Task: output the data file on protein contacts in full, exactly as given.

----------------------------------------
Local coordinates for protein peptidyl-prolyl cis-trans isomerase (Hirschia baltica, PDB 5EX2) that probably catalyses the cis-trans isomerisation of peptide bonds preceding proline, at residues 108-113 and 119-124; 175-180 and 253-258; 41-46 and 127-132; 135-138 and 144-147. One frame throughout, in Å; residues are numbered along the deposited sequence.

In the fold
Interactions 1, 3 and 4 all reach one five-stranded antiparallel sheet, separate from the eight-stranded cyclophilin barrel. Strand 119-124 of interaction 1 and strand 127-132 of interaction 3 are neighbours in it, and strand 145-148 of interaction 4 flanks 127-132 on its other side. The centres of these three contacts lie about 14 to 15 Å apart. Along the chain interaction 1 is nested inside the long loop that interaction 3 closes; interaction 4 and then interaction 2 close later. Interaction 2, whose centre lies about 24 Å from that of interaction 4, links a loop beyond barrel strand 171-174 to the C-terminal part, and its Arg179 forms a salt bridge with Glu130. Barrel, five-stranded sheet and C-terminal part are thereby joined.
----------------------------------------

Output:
Local coordinates for protein peptidyl-prolyl cis-trans isomerase (Hirschia baltica, PDB 5EX2) that probably catalyses the cis-trans isomerisation of peptide bonds preceding proline, at residues 108-113 and 119-124; 175-180 and 253-258; 41-46 and 127-132; 135-138 and 144-147. One frame throughout, in Å; residues are numbered along the deposited sequence.

In the fold
Interactions 1, 3 and 4 all reach one five-stranded antiparallel sheet, separate from the eight-stranded cyclophilin barrel. Strand 119-124 of interaction 1 and strand 127-132 of interaction 3 are neighbours in it, and strand 145-148 of interaction 4 flanks 127-132 on its other side. The centres of these three contacts lie about 14 to 15 Å apart. Along the chain interaction 1 is nested inside the long loop that interaction 3 closes; interaction 4 and then interaction 2 close later. Interaction 2, whose centre lies about 24 Å from that of interaction 4, links a loop beyond barrel strand 171-174 to the C-terminal part, and its Arg179 forms a salt bridge with Glu130. Barrel, five-stranded sheet and C-terminal part are thereby joined.